Kwesi Bowman was 21 when he posed for a photo wearing a blue Civil War Union army uniform. Bowman didn’t fight in the Civil War. In fact, he was born in the 21st century. But his great-great grandfather, Andrew Jackson Smith, was a war hero who risked his life to carry his regiment’s battle flag through enemy fire during the Battle of Honey Hill in 1864. Bowman’s photo shoot was part of a project in which descendants of Black Civil War soldiers recreate portraits of their ancestors.
The project is the brainchild of British photographer Drew Gardner. Gardner began taking photos of the descendants of famed historical figures many years ago, but he recently turned his attention to people who changed history but may never have been recognized for it. From there, he decided to try to track down descendants of enslaved people, including Black men who fought in the Civil War.
In 2023, Bowman and many other descendants gathered at a studio in New York City, where Gardner took portraits of them using a 19th-century camera. Each descendant reproduced the pose from their ancestor’s portrait and wore a near-copy of his uniform.
Most of these soldiers are not as well known as Andrew Jackson Smith, whose grandson, Andrew Bowman, Sr. (Kwesi’s grandfather), successfully campaigned to get him a Medal of Honor—the U.S. government’s highest military decoration—in 2001, decades after his death. And it wasn’t easy to link most of the soldiers with their descendants. While Americans whose families immigrated to the United States can often trace their family histories, descendants of enslaved people were included in fewer of the historical documents that researchers often rely on. For example, when enslaved people were listed in records, they were often unnamed. So Garner and a team of researchers had a lot of work to do.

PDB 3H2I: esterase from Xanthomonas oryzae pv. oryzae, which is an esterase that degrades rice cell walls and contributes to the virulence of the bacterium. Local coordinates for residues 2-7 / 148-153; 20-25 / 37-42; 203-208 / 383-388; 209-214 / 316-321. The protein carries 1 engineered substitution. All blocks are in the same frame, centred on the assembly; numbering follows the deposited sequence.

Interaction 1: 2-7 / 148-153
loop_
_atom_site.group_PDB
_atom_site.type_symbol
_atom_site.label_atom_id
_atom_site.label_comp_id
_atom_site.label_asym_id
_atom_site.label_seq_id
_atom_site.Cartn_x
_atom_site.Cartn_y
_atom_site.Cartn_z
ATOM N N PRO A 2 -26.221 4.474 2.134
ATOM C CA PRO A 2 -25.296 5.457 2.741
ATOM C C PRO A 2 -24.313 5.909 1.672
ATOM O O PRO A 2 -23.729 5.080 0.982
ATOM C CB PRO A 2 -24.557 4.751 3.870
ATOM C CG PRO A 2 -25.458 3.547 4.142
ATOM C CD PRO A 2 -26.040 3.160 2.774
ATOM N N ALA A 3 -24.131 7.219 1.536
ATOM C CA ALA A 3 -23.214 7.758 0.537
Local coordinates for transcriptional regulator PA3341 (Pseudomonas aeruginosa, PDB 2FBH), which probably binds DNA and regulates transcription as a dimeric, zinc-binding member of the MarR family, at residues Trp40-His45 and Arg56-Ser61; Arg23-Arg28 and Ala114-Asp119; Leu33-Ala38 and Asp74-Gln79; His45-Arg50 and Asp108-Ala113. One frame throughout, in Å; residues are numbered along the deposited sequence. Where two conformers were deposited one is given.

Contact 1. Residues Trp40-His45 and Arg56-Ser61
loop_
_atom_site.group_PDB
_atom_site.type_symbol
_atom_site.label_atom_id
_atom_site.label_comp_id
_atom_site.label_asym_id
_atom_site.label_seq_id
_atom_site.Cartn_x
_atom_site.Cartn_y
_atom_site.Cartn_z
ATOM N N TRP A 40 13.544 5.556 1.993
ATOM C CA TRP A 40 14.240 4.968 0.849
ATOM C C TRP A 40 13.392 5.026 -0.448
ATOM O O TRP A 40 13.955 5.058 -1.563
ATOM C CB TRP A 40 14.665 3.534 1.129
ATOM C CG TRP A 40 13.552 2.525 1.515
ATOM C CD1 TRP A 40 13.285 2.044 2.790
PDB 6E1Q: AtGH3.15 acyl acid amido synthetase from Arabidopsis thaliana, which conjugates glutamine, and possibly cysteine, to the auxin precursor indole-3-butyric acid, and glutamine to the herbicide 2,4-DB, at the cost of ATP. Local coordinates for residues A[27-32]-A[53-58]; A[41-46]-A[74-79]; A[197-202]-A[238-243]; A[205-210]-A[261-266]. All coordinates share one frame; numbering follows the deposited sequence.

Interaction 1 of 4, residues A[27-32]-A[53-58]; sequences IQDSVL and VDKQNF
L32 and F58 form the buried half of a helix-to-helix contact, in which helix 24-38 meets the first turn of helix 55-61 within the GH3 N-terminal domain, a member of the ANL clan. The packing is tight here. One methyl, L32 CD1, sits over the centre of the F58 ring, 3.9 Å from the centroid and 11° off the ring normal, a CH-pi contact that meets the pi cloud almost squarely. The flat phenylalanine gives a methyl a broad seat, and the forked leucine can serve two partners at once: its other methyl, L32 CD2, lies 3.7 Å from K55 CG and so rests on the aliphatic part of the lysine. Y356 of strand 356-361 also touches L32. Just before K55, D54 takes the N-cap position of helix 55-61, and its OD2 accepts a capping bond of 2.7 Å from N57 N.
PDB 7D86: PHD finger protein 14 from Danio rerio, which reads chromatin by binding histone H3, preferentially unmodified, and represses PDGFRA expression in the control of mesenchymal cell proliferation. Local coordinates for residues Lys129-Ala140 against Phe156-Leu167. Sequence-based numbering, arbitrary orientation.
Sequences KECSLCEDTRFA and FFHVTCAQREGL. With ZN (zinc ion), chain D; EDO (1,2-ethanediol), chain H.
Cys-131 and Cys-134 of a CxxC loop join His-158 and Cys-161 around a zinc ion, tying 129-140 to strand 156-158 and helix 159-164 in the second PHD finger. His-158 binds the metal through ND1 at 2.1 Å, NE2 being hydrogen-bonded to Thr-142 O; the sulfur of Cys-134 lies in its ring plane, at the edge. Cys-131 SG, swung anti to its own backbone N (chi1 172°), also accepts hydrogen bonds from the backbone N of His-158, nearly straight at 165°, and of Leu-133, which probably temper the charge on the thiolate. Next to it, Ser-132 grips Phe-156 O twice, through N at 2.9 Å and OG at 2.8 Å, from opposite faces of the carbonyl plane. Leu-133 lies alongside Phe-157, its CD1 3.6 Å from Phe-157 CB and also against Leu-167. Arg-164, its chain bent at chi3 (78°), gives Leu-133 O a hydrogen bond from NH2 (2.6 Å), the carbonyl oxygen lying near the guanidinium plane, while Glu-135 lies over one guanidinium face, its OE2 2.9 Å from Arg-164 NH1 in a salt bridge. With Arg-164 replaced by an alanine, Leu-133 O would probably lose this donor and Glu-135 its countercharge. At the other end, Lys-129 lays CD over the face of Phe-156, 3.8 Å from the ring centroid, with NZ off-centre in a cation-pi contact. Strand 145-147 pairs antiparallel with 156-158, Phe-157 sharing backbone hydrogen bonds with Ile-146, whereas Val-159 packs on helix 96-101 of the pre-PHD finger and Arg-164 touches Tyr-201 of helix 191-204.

In one case, the team set out to research a Civil War soldier named David Miles Moore, Jr., who was only a teenager when he enlisted in the Union army in 1863. Moore served in the 54th Massachusetts Volunteer Infantry, the unit of Black soldiers later depicted in the 1989 movie Glory. The researchers unearthed a record showing that Moore had filed for a military pension in 1897 and then found his name in the 1900 U.S. Census. From there, they traced Moore’s family to his living descendants, the Flowers family. It was 9-year-old Neikoye Flowers who recreated a portrait of Moore, holding a drum like the one his ancestor held.
Austin Morris recreated a portrait of his ancestor, Lewis Douglass, a Civil War soldier and the son of famous abolitionist Frederick Douglass. Morris, who is 20, has always known that Frederick Douglass was in his family tree. But dressing up like Lewis made him feel a special connection to the Douglasses.
“I was looking at his picture, thinking: I’m 20. He was in his 20s when the picture was taken. He fought in the war, and he was one of the first Blacks to sign up for it,” Morris told Smithsonian Magazine.
Neikoye Flowers’ mom, Janisse, says this portrait project is giving her son and his twin sister a similar sense of pride.
“They’re going to remember everything about this trip,” Janisse told Smithsonian. “And hopefully it turns that page in history where they can brag about this to their kids and grandkids.”